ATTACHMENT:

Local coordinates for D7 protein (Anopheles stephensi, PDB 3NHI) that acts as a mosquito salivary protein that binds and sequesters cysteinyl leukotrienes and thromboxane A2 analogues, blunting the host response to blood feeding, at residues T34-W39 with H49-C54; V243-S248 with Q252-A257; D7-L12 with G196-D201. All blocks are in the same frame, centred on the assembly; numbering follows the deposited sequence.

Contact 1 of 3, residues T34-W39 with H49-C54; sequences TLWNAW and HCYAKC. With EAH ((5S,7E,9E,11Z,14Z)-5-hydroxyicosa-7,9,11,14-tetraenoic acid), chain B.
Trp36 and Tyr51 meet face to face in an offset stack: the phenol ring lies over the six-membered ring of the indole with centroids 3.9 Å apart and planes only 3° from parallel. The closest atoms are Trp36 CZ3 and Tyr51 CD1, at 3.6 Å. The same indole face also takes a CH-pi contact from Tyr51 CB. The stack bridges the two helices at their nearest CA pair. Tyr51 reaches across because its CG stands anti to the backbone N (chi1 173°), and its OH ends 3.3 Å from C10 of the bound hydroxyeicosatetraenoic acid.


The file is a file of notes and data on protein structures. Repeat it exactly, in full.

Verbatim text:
Local coordinates for D7 protein (Anopheles stephensi, PDB 3NHI) that acts as a mosquito salivary protein that binds and sequesters cysteinyl leukotrienes and thromboxane A2 analogues, blunting the host response to blood feeding, at residues T34-W39 with H49-C54; V243-S248 with Q252-A257; D7-L12 with G196-D201. All blocks are in the same frame, centred on the assembly; numbering follows the deposited sequence.

Contact 1 of 3, residues T34-W39 with H49-C54; sequences TLWNAW and HCYAKC. With EAH ((5S,7E,9E,11Z,14Z)-5-hydroxyicosa-7,9,11,14-tetraenoic acid), chain B.
Trp36 and Tyr51 meet face to face in an offset stack: the phenol ring lies over the six-membered ring of the indole with centroids 3.9 Å apart and planes only 3° from parallel. The closest atoms are Trp36 CZ3 and Tyr51 CD1, at 3.6 Å. The same indole face also takes a CH-pi contact from Tyr51 CB. The stack bridges the two helices at their nearest CA pair. Tyr51 reaches across because its CG stands anti to the backbone N (chi1 173°), and its OH ends 3.3 Å from C10 of the bound hydroxyeicosatetraenoic acid.